Quarterback Deshaun Watson, who has not played a down of football since the 2020 season, will not be playing to start the 2022 regular season as NFL discipline officer Sue Robinson has ruled he will be suspended six games for violating the NFL’s Personal Conduct Policy.
Watson is allowed to continue practicing and otherwise preparing for the season with the Browns but must miss regular-season games against the Carolina Panthers, the New York Jets, Pittsburgh Steelers, Atlanta Falcons, L.A. Chargers and New England Patriots.
Watson is eligible to return for his first game with the Browns the week of Oct 23 against the Baltimore Ravens. Watson will miss only one game against a division opponent.
Both Watson and the NFLPA on his behalf and the NFL may appeal this decision within three days.
The suspension is tied to Watson’s alleged sexual harassment and other sexual misconduct allegations made by multiple women who brought suit and even filed criminal complaints against the former Houston Texans player.
All but one of those 24 suits have been settled and two grand juries declined to return indictments on any criminal complaints, but the NFL moved forward in investigating and then deciding Watson’s fate with his new team, the Cleveland Browns.
“I never assaulted, disrespected or harassed anyone,” Watson told reporters in June.
The Browns, who traded three first-round picks and paid Watson a fully guaranteed $230 million in the offseason, are expected to rely on backup quarterback Jacoby Brissett as their starter and either Joshua Dobbs or Josh Rosen as the backup once the regular season begins.
Brissett, 29, was 2-3 and threw 5 TDs and 4 interceptions in his five starts for the Miami Dolphins last year. The Browns have a roster lined with stars, including running back Nick Chubb, receiver Amari Cooper, and edge rusher Myles Garrett — all former Pro Bowl players — and the club thinks itself a postseason contender with Watson at quarterback.
The question for the organization now becomes how well it can weather the storm of losing its starting quarterback until October due to suspension — one which was forecasted when the club acquired Watson.
Robinson’s ruling, which comes after hearing evidence from four of the 24 women who filed suit, is not without controversy.
Watson is scheduled to miss six games after more than two dozen women, all of them Houston area massage therapists, alleged he exposed himself to them, asked them to fondle him, and even asked them to engage in sex acts with him.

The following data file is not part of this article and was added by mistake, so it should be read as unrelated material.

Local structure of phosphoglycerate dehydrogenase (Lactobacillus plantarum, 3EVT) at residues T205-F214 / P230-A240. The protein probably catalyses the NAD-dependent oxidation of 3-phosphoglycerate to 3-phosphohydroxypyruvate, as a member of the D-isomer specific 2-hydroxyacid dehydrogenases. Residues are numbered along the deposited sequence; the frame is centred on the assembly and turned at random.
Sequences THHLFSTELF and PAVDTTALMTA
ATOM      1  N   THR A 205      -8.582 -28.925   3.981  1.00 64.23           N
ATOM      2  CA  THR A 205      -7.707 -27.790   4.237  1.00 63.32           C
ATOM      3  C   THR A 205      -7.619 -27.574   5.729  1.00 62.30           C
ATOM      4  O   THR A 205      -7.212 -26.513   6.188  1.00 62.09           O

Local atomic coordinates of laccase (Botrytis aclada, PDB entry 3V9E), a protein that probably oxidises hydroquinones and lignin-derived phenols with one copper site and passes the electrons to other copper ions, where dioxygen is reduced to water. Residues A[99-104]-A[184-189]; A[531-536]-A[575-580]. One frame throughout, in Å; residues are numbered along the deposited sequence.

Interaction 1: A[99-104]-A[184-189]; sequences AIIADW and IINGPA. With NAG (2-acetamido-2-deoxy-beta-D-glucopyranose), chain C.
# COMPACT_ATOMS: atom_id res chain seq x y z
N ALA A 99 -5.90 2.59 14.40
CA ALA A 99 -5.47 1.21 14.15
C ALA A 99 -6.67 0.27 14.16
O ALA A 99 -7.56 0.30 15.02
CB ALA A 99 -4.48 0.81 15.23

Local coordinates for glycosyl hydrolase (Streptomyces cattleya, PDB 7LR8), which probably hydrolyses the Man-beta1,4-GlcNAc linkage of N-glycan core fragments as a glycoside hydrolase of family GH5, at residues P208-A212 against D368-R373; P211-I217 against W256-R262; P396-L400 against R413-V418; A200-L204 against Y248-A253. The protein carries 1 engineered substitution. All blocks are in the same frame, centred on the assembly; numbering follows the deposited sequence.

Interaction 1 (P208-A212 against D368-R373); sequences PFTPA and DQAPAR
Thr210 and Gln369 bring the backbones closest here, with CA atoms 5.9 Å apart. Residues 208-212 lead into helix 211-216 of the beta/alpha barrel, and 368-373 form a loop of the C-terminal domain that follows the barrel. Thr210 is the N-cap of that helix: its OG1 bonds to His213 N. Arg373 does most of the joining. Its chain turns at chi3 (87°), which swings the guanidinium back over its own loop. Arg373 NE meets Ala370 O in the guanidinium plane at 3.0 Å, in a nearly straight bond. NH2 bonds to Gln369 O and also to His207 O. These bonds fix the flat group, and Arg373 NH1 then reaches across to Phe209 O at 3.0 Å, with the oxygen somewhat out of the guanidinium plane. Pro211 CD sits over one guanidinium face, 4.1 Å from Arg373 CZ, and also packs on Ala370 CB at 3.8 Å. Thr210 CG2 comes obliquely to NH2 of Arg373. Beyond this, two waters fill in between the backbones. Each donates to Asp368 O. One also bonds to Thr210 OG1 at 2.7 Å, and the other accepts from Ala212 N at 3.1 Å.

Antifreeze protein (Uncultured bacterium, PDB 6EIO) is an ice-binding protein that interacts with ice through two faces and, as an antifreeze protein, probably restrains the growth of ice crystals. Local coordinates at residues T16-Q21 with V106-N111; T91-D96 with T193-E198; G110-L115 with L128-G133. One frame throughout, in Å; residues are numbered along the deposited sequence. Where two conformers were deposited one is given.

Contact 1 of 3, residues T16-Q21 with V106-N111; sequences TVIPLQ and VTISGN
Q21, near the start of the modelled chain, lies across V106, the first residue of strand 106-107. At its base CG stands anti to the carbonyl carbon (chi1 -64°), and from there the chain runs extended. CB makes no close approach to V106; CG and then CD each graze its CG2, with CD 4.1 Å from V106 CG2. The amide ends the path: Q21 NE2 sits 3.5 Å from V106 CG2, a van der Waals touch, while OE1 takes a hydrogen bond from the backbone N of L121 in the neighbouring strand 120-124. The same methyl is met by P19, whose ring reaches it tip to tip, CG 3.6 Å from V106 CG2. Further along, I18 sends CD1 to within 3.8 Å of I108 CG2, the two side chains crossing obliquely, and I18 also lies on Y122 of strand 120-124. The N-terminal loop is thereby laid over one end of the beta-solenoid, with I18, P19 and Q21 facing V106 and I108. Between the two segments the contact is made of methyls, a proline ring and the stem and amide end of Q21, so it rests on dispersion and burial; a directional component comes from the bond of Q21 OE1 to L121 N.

Watson said he never did or said anything to disrespect or harass any of the alleged victims but did admit to having sex with some of the over 60 massage therapists he engaged over an 17-month period starting in 2019.
Watson has a $1 million base salary in 2022 so assuming this suspension stands, it will cost him approximately $333,3333 in base salary. Watson does collect close to $46 million this year nonetheless based primarily on his guaranteed money from his $230 million contract with the Browns.
That saga has culminated in the six-game suspension that compares to a season-long suspension of Atlanta Falcons receiver Calvin Ridley for betting what he says was a total of $1,500 on NFL games. Arizona Cardinals receiver DeAndre Hopkins was suspended six games for violating the league Performance Enhancing Drug policy.
Both the NFL (via the Management Council) or Watson (using the NFL Players Association) can appeal Robinson’s ruling. And that’s where it gets interesting.
According to the language from the Personal Conduct Policy, “Following communication of the disciplinary decision, either the league (through the Management Council) or player (through the NFL Players Association) may appeal the decision to the Commissioner or his designee.
“Such appeals will be: (i) processed on an expedited basis; (ii) limited to consideration of the terms of discipline imposed; and (iii) based upon a review of the existing record without reference to evidence or testimony not previously considered.
“No additional evidence or testimony shall be presented to or accepted by the Commissioner or his designee. Any factual findings and evidentiary determinations of the Disciplinary Officer will be binding to the parties on appeal, and the decision of the Commissioner or his designee, which may overturn, reduce, modify or increase the discipline previously issued, will be final and binding on all parties.”
So the NFL has final say over the discipline. The NFL Commissioner Roger Godell will make a “final and binding” decision.
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